LOS ANGELES (AP) — The head of the federal Justice Department’s Civil Rights Division has told Gov. Gavin Newsom that his plan to reopen California discriminates against churches.
In a letter to the governor Tuesday, Assistant Attorney General Eric Dreiband said that despite the unprecedented coronavirus pandemic, Newsom should allow some in-person worship.
Restaurants and other secular businesses are being allowed to reopen under social distancing guidelines but not churches, which are limited to online and similar services.
That places an “unfair burden” on them that violates civil rights protections through “unequal treatment of faith communities,” the letter said.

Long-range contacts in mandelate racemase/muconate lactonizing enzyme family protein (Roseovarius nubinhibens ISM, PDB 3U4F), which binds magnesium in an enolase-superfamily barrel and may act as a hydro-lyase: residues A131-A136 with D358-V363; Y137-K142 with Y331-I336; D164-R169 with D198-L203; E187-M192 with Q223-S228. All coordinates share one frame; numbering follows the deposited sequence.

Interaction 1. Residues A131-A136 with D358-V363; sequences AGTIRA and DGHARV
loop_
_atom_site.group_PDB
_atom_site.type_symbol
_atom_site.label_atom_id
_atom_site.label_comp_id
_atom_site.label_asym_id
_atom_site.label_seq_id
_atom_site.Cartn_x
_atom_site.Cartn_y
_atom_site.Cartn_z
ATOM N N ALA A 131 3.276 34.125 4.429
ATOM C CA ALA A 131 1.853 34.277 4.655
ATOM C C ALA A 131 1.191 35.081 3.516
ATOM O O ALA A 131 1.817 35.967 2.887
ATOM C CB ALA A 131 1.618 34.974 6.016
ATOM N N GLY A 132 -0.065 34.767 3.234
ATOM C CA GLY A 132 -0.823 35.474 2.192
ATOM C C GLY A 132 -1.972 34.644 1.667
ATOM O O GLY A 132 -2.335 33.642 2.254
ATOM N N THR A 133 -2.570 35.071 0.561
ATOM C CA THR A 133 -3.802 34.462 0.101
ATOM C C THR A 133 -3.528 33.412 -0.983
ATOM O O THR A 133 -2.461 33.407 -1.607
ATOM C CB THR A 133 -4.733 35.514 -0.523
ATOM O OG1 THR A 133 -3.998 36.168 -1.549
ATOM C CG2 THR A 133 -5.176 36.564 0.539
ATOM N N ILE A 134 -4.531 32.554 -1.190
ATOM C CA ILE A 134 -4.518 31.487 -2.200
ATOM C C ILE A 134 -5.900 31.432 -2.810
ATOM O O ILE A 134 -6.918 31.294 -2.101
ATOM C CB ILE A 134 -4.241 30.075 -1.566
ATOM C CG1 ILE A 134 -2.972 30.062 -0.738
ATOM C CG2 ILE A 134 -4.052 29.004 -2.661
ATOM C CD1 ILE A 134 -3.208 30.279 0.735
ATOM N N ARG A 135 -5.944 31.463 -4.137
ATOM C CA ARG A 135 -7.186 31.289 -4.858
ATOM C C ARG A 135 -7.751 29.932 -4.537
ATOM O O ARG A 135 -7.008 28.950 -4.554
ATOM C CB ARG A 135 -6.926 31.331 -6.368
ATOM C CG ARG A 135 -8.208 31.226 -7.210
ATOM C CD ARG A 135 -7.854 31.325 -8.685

Dreiband argued in his letter that the state has not shown why interactions in offices, entertainment studios and other in-person interactions are allowed, while gatherings with social distancing for religious purposes are forbidden.
Newsom says churches and other religious institutions could start welcoming back the faithful for limited in-person services in the coming weeks.
Dreiband wrote that his department believes the U.S. Constitution calls for California to do more to accommodate religious worship, including in stage 2 of its reopening plan.
“Simply put, there is no pandemic exception to the U.S. Constitution and its Bill of Rights,” the letter said.
DOJ’s letter to CA Gov. Newsom on civil rights and the covid-19 pandemic.
“We believe that the Constitution calls for California to do more to accommodate religious worship, including in Stage 2 of the Reopening Plan.” pic.twitter.com/8A4D95QKxs
— KerriKupecDOJ (@KerriKupecDOJ) May 19, 2020